Companies making the shift from back-office to front-office process discovery need to adjust their practices to the particular use cases. As with any complex change program, it is about more than just the technology. The people and process dimensions of transformation need to be leveraged to deliver a successful outcome.
Five Considerations for Front Office Discovery Success
Many factors need to be considered when planning and delivering front-office process discovery. Here are five of the top considerations to help deliver a positive outcome and uncover the expected value for the organization.
- Less Structure – Data from front-office systems tends to be less structured and less standardized. You are not always dealing with 1’s and 0’s. Additionally the data tends to have a more gaps, and you need to be careful with which algorithm is used as certain ones perform better when data is not as clean.
- Greater Range – The number of applications involved in a front-office process tends to be larger. While you are often dealing with fewer legacy and mainframe applications, you are often dealing with more systems. In process mining, when case ID is often needed to track the activity across systems, multiple applications can create challenges.
- Stability and Capability – Process stability refers to how consistent the activity is completed across cycles, while capability indicates whether the process actually meets the needs of the customer. Back-office processes are generally more stable and consistent because the activities are more standardized, but these dimensions take on greater influence with front-office discovery.
- Customer Experience – When you are exploring front-office processes, customer experience obviously needs to be top-of-mind. It is a non-issue in the back office. Accordingly, it helps to align front-office process discovery efforts with customer journey maps to ensure customer expectations are not ignored in the quest for improvement.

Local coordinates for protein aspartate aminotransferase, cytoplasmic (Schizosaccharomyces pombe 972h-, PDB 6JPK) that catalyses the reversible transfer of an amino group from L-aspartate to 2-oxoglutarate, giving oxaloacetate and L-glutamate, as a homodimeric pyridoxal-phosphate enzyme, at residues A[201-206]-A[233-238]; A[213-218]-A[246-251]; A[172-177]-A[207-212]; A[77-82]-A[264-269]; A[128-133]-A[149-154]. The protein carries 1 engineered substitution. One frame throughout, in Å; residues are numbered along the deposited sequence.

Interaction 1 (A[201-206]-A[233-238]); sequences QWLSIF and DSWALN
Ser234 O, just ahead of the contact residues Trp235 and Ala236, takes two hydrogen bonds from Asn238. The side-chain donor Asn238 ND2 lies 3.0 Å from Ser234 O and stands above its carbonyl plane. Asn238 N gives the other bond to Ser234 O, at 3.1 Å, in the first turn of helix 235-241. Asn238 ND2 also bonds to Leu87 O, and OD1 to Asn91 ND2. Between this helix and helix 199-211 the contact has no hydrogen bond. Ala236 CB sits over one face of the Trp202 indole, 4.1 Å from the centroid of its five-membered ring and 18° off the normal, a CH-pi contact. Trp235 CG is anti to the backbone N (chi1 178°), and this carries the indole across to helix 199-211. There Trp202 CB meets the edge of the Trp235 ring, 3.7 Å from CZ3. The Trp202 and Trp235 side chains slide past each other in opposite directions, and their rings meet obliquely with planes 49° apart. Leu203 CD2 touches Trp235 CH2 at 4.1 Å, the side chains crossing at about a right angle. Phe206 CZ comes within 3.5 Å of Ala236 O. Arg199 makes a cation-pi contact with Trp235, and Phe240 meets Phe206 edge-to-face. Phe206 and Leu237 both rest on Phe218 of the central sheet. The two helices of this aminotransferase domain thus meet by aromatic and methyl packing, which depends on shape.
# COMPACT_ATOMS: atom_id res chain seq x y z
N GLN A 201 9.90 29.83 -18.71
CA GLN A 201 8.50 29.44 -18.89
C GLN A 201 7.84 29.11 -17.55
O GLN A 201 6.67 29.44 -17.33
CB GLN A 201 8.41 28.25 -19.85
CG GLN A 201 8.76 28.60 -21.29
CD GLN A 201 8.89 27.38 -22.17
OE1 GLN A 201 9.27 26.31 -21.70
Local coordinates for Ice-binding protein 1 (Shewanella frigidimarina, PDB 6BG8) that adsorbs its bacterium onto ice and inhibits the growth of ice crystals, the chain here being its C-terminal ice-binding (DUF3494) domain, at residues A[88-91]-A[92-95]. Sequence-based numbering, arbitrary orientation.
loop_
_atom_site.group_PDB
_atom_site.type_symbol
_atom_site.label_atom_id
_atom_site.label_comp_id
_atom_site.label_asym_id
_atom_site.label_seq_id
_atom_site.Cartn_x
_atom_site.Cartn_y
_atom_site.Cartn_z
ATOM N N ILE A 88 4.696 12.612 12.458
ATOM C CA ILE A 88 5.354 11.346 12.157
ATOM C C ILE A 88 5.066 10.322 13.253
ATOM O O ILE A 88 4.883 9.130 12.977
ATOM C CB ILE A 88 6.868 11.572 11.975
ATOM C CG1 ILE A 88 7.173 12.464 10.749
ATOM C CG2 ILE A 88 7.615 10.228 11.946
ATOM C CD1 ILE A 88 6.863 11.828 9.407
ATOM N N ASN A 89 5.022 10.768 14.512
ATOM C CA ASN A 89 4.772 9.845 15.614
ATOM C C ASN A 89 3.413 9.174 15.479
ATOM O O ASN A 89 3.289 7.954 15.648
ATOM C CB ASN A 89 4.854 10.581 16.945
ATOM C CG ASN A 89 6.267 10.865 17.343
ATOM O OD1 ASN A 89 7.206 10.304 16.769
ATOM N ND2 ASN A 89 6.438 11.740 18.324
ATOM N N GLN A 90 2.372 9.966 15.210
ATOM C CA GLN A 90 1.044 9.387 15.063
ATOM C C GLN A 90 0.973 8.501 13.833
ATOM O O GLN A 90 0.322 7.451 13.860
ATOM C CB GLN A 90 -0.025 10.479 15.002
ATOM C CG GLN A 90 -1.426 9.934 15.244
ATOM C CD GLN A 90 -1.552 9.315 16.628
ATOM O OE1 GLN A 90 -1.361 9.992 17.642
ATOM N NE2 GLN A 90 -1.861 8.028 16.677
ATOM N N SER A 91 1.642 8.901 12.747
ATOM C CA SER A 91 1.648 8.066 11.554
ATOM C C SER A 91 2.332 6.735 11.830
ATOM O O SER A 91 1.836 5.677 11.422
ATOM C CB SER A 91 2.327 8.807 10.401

- Human – Agent Teaming – Because front-office work is customer-facing, there needs to be greater awareness of human in the loop activities when discovering processes. Customer expectations vary, and just because a task can be automated, it does not mean it should be automated.
Operational Diagnostics Provide an Assist
The challenges for front-office process discovery can be overcome with experience and structured planning. For organizations looking to take the next step in their intelligent automation journey, the front-office is a potential goldmine for process discovery to uncover hidden gems that drive tremendous value from the organization. A robust operational diagnostics exercise can help jump start the program. By taking a systematic approach to identifying all the processes performed in a business unit and triaging them for discovery, organizations can create detailed assessments on discovery candidates to build a robust delivery pipeline, prioritized according to organizational-defined drivers, such as strategic benefit, ROI, and risk reduction.
As with many emerging technology programs, if you are interested in process discovery, start small, go fast and think big.
Have questions or need more information on Process Discovery? Contact our team